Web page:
On Monday, the government announced three major policies for the telecom sector. While there are some positive features, there are major flaws in each.
The least flawed is the number portability policy. Allowing consumers to change service providers without changing numbers should spur improvement in service levels. Some say number portability is being introduced to help one operator. But then, the New Telecom Policy drafted to increase competition, and move to revenue share and technology neutral licences was also, at that time, said to benefit the same company. Since then, the sector’s growth has benefited both consumers and service providers. Regardless of an underlying motive, if any, a similar outcome can be expected from this move.
Even here, if the government is less niggardly and assumes the costs of necessary common services, instead of passing these on to the operators, perception of the policy’s neutrality should improve.
The policy for wireless broadband is perhaps the most flawed. Despite its pretensions of addressing “the level of broadband penetration in the country, especially in rural areas”, the policy envisages a reserve price of “25% of amount for 3G spectrum”, which is quite pointless for rural areas, where spectrum is plentiful. Further, conditions imported from the 3G policy such as rural roll-out and no trading can delay wireless broadband in rural areas. This is a casualty of the continuing reluctance to divide spectrum in smaller geographical and frequency blocks.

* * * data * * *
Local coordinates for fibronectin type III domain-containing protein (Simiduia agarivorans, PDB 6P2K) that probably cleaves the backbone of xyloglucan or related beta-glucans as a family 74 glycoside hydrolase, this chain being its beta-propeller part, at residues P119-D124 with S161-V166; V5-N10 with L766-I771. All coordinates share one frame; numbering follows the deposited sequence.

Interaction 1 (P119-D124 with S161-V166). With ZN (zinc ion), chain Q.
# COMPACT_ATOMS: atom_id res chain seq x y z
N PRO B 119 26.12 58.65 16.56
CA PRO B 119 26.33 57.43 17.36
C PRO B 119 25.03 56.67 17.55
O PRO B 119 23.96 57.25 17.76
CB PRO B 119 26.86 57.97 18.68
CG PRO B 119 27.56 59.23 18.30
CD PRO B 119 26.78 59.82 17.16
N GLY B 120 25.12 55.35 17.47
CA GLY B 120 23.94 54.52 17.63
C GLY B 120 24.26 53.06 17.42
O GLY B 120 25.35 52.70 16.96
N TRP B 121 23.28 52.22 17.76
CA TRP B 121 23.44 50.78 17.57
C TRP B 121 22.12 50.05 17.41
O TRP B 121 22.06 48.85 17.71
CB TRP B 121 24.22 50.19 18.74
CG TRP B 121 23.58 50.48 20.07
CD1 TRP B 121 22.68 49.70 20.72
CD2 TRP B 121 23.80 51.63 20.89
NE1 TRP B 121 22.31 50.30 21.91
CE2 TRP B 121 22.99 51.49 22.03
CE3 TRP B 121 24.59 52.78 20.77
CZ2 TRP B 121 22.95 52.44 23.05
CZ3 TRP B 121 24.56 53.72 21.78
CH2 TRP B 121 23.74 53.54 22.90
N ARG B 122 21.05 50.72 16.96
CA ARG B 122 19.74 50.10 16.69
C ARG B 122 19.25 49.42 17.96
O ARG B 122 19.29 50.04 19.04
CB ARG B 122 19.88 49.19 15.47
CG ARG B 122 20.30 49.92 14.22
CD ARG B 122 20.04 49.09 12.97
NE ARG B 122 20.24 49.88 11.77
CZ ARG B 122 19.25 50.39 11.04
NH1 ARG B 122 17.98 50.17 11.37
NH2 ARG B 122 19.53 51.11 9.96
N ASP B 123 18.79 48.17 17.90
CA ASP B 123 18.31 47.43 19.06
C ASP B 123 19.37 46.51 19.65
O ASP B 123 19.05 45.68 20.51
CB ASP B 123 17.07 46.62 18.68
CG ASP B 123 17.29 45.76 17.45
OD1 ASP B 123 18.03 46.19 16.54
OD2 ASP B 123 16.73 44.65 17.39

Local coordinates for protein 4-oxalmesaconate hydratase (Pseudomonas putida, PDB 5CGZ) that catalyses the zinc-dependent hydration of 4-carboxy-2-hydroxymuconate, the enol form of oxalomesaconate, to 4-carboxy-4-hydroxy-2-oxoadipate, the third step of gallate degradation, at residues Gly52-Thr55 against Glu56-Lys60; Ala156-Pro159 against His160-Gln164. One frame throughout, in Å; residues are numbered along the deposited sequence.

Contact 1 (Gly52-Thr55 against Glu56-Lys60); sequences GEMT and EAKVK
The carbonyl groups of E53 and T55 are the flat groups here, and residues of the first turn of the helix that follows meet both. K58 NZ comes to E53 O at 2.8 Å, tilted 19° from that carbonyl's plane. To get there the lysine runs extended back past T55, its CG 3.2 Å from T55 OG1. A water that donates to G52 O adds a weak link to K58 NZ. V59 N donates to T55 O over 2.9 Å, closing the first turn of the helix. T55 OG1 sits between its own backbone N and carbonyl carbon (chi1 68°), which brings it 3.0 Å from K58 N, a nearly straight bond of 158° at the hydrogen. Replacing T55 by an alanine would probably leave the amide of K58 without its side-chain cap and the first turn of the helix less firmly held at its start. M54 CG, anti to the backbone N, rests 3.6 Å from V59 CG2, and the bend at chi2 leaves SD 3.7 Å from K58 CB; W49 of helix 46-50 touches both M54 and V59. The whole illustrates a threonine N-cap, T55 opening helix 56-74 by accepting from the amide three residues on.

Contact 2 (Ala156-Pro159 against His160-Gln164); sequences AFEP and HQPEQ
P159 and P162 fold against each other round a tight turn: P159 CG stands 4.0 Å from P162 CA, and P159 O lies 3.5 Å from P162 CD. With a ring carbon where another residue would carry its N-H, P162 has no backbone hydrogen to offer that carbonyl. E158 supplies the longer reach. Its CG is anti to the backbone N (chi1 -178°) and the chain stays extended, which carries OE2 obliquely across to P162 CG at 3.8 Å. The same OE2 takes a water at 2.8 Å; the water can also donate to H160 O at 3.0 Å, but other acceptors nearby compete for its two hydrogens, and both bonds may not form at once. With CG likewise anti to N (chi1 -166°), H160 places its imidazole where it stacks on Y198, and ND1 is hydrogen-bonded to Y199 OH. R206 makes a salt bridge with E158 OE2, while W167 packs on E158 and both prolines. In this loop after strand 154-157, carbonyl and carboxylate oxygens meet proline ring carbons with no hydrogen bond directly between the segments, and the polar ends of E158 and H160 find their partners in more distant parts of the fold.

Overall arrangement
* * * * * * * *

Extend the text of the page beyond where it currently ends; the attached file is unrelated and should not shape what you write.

As for the 3G policy itself, there are many flaws, with the decision to auction appearing to be the only silver lining. This makes the government’s continuing reluctance to adopt auctions for 2G more strange.
First, the limitation on number of operators is because spectrum is sold in large geographical and frequency blocks. This delays the spread of service and causes the late roll-out of mobile services to smaller towns by restricting entry of other service providers. Instead of the government aggregating spectrum, smaller sized frequency and geographical blocks will enable operators to decide how much of it they want — 10MHz or 5MHz, or less, and where they want it, based on their commercial imperatives. The scarcity of spectrum is a problem localized to big cities, which should not affect the policy and, more importantly, price, in other areas.
The argument that auctioning 10MHz instead of 5MHz lots is needed to provide new 3G entrants parity with incumbents rings hollow, since no new entrants will get spectrum in the 800MHz band for CDMA-based 3G type (EV-DO) services, even as incumbents “would have to pay an amount proportionate to the highest bid for spectrum” in the 3G band.
Second, this flaw is made more egregious by the five- year ban on trading and resale. Despite rejecting Trai’s recommendation to limit 3G to existing service providers, the link between service provision and spectrum ownership remains. In the case of towers, the concept of sharing, that is, purchasing tower services, instead of owning towers, is now officially encouraged, thus separating, in principle, ownership and delivery. Spectrum is like property. Does every business own the premises it operates from? Why not allow spectrum to be leased and sub-let? Moreover, for an evolving technology such as 3G, facilitating the acquisition of spectrum in limited quantity and in specific locations can encourage innovative but small high-tech service providers.
The third major flaw is the persistence of rural roll-out obligations. This is a complete anachronism, when every service provider pays into the Universal Service Obligation Fund, which is having trouble spending its allocation. Instead, changing the wireless broadband policy would be much more helpful.
Can the government fix these flaws? Write to us at firstname.lastname@example.org